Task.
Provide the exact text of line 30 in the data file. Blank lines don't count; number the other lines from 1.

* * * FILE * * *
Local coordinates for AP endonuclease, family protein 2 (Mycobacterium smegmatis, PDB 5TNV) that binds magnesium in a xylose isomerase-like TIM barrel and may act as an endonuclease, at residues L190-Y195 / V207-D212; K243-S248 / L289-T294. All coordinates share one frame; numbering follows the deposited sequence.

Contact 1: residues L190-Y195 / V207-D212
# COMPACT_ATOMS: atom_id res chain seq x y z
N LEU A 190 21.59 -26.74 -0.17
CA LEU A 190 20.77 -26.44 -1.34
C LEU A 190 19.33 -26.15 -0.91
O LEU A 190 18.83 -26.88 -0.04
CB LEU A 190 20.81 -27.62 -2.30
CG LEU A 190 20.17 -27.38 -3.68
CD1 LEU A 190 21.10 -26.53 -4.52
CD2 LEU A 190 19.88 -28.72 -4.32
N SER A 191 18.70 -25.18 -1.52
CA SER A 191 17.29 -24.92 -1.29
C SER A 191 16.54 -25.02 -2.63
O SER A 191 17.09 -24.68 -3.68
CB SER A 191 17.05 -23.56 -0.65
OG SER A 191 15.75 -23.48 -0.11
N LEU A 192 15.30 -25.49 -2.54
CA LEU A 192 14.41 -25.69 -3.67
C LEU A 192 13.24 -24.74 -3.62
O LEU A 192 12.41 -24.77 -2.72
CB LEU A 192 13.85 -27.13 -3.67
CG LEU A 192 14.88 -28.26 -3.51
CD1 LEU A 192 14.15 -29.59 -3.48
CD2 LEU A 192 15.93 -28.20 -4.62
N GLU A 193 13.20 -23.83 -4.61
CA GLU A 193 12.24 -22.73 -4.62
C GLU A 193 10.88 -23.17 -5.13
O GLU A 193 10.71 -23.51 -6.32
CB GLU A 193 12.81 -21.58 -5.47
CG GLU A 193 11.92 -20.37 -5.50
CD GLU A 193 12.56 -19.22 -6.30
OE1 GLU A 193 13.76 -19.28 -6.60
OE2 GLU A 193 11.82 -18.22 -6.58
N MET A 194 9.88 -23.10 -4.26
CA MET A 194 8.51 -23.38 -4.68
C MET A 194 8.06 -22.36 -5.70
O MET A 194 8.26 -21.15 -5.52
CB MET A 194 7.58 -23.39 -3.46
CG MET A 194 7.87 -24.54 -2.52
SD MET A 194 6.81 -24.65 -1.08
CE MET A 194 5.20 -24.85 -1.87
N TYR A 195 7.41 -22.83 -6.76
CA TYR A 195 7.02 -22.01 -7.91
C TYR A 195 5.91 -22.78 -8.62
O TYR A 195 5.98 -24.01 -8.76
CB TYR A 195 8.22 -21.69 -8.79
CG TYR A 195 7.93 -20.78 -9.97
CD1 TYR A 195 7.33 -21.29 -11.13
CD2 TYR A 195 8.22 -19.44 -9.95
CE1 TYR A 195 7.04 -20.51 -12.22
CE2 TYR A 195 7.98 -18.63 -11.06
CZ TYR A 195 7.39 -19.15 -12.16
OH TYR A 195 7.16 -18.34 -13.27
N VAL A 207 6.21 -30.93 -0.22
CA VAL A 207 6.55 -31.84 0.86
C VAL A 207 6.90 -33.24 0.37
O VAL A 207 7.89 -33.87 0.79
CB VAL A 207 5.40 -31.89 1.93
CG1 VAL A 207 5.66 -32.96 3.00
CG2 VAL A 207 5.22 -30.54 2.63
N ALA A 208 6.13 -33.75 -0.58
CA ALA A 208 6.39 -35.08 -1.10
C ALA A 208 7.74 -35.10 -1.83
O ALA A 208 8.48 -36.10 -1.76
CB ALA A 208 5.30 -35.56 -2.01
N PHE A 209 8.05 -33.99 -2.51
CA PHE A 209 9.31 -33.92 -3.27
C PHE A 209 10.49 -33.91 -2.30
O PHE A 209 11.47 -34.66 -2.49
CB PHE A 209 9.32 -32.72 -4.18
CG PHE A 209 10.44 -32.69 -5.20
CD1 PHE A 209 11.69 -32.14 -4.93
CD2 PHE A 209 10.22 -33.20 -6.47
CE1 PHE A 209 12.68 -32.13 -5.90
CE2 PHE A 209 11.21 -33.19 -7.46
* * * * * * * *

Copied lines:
CB GLU A 193 12.81 -21.58 -5.47